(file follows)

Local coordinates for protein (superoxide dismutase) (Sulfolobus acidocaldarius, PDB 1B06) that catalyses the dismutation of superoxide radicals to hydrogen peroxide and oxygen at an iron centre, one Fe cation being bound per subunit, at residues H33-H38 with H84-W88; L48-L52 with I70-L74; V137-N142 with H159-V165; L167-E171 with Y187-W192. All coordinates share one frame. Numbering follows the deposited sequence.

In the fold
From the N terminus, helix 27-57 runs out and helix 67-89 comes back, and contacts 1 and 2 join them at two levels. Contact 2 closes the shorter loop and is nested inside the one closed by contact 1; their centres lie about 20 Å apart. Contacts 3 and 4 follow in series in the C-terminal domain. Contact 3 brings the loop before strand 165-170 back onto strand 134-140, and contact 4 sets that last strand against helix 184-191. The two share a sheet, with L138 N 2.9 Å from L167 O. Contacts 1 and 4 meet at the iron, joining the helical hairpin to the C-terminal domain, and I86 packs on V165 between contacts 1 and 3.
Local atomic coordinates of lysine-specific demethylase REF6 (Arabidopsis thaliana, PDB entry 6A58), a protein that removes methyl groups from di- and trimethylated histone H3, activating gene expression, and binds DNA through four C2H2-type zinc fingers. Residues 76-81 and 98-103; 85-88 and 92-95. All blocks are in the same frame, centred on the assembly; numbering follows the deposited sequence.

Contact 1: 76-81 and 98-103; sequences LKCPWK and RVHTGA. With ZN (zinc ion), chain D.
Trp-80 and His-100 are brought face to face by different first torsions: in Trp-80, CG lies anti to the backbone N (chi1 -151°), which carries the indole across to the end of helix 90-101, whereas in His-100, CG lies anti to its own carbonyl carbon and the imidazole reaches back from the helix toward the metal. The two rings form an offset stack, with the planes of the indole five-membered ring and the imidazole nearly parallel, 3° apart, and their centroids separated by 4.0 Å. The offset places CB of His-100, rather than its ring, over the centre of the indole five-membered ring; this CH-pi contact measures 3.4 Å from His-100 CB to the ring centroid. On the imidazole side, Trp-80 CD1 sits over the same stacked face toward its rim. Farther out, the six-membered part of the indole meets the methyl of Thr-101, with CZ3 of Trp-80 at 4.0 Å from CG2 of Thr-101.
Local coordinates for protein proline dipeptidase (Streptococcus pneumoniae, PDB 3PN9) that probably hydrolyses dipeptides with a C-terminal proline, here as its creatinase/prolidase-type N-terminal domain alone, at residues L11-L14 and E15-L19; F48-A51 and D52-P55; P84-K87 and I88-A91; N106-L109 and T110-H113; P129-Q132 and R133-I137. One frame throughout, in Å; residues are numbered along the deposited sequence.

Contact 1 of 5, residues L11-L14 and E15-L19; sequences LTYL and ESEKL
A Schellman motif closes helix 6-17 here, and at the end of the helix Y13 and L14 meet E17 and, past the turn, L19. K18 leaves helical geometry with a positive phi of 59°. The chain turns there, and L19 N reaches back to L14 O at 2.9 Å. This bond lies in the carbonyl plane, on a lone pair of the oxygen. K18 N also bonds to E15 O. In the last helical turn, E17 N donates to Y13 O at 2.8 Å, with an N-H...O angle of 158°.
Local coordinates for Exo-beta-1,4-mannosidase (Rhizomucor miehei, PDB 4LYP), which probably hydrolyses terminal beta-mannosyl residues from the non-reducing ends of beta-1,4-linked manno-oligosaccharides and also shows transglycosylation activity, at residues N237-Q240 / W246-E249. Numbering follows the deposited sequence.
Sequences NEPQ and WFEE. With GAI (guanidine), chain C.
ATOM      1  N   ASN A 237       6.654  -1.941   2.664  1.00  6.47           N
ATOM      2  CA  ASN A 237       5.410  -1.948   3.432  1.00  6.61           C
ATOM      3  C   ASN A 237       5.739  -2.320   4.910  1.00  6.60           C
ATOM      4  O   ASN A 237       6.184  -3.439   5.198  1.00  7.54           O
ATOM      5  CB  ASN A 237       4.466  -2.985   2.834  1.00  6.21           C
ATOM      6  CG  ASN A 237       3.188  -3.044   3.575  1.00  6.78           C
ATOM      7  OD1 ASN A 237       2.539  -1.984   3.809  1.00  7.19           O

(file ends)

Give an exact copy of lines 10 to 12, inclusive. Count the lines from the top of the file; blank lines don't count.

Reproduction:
Local coordinates for Exo-beta-1,4-mannosidase (Rhizomucor miehei, PDB 4LYP), which probably hydrolyses terminal beta-mannosyl residues from the non-reducing ends of beta-1,4-linked manno-oligosaccharides and also shows transglycosylation activity, at residues N237-Q240 / W246-E249. Numbering follows the deposited sequence.
Sequences NEPQ and WFEE. With GAI (guanidine), chain C.
ATOM      1  N   ASN A 237       6.654  -1.941   2.664  1.00  6.47           N